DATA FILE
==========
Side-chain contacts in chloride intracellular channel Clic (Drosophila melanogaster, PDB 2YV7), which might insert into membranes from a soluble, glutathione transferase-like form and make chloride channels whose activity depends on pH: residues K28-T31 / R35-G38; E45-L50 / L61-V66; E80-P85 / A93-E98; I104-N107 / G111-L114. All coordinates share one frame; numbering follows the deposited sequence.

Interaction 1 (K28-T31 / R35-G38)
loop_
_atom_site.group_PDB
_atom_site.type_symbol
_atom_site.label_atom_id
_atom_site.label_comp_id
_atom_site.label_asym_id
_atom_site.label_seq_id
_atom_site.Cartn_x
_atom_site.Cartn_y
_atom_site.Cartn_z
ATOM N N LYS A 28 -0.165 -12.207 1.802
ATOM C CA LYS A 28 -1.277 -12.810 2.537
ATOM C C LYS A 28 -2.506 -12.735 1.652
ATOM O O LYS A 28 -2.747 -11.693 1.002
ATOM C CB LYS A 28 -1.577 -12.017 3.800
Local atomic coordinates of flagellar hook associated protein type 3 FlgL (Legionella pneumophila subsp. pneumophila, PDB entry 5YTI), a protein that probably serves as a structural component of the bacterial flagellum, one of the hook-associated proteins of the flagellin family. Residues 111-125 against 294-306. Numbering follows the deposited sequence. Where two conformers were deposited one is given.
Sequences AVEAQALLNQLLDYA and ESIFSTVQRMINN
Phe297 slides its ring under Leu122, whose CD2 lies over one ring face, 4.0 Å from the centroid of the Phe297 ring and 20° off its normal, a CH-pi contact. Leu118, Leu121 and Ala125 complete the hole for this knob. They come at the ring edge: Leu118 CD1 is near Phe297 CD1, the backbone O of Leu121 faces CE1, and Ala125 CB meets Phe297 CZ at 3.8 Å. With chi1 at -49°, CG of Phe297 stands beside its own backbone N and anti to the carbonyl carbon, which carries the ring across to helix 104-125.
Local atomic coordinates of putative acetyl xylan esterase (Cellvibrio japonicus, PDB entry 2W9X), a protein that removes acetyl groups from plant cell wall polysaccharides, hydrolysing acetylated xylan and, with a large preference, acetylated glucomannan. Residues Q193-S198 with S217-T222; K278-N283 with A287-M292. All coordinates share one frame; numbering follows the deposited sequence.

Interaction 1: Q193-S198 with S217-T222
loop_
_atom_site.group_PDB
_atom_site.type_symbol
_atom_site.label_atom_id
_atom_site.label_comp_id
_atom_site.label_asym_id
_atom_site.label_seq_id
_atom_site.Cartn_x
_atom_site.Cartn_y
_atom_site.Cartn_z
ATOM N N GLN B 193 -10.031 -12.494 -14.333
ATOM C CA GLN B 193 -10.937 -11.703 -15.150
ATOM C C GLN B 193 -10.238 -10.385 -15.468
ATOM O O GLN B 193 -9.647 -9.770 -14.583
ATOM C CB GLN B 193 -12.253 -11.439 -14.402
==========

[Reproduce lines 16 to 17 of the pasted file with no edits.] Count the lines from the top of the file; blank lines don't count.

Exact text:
ATOM O O LYS A 28 -2.747 -11.693 1.002
ATOM C CB LYS A 28 -1.577 -12.017 3.800